Čeněk Rauscher: „We use the bitcoin network for automatic key control"


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Čeněk Rauscher: „We use the bitcoin network for automatic key control"

"You cannot get by today without encryption, and yet the majority of users still do not check whether they have the right encryption keys. That’s why we decided to use the bitcoin network in BabelApp for automatic key control," says Čeněk Rauscher, the mobile applications development lead in today’s interview for

Words like encryption and secure communication are showing up practically all the time when speaking about using the internet. So a person may think that writing messages and calling is secure. Is that the case?

You practically cannot get by on the internet today without encryption. Everything and everywhere is being encrypted. Companies like to boast about it, and that makes many users feel at ease. Even webpages are using secured communication; your browser is encrypting when it sends data. But that doesn’t mean if you send someone an email from your browser that nobody else other than the intended recipient can read it. In this case, only the path from you to the server and subsequently to the addressee of the email is encrypted. On the server, your message is decrypted, saved and accessible. Then it just depends on that server’s level of protection against hackers, intra-company policies against leaking of messages, rules of the country within which the server is located, and other factors.

Another thing is so-called end-to-end encryption. This means that a client application encrypts the data at the end device (such as a phone) and sends it to the recipient, and only this recipient is able to decrypt and read the message. Servers are used here only to transmit the message, and nobody who gets to the message along the way can read it.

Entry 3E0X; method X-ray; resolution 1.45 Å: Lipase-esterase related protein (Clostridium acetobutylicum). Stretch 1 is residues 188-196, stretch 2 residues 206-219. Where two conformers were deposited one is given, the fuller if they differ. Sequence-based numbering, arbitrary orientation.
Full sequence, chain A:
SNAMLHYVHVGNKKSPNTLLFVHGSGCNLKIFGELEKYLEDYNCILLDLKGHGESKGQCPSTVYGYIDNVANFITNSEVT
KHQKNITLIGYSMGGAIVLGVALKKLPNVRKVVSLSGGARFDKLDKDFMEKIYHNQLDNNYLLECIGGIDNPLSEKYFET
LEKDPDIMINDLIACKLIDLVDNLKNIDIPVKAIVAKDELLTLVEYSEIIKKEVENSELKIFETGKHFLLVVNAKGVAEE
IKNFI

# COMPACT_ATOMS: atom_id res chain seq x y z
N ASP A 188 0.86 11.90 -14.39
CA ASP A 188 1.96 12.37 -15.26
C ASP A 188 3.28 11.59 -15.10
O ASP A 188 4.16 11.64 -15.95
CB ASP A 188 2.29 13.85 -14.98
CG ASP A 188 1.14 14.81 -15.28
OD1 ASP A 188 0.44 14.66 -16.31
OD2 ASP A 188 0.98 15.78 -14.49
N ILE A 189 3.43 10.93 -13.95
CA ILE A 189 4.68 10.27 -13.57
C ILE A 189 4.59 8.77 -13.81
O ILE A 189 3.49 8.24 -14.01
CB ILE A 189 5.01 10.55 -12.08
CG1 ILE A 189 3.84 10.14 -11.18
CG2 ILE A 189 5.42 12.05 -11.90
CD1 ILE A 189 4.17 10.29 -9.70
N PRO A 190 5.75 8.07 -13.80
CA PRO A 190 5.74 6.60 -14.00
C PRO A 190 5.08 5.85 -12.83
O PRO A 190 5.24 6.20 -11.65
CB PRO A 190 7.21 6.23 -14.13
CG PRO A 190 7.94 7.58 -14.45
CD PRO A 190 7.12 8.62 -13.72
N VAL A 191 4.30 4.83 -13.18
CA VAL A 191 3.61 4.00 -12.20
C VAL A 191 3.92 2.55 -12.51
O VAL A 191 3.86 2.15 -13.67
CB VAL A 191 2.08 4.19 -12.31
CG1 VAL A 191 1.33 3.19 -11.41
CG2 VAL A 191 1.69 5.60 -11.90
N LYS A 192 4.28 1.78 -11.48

Most of today’s communicators boast that they support end-to-end encryption. Does that imply that it is enough to choose one of them and then one doesn’t need to be worried about security of calls and messages anymore?

It is true that most communicators proclaim end-to-end encryption, and there is probably no reason to mistrust them. Unfortunately, though, the matter is not so simple. If you want to have encrypted communication with somebody, it is necessary to exchange encryption keys. Even though the server gives you some keys, how do you know that they do not belong to somebody else? That an “evil” administrator or hacker did not give you a different key for instance?

It’s similar as in the case of phone numbers. Imagine that you ask a “good friend” to give you the telephone number of his friend but instead he gives you his own number and does the same thing to that friend. You and that friend exchange messages in good faith that nobody is reading your private messages, but in reality all the messages are received by somebody else who not only reads and forwards the messages but also may be inconspicuously changing them. It is very difficult to recognize such altered communication, even though checking whether communication is secure is usually not that difficult.

The interview continues on  Čeněk Rauscher (OKsystem): Využíváme bitcoin pro ukládání šifrovacích klíčů -

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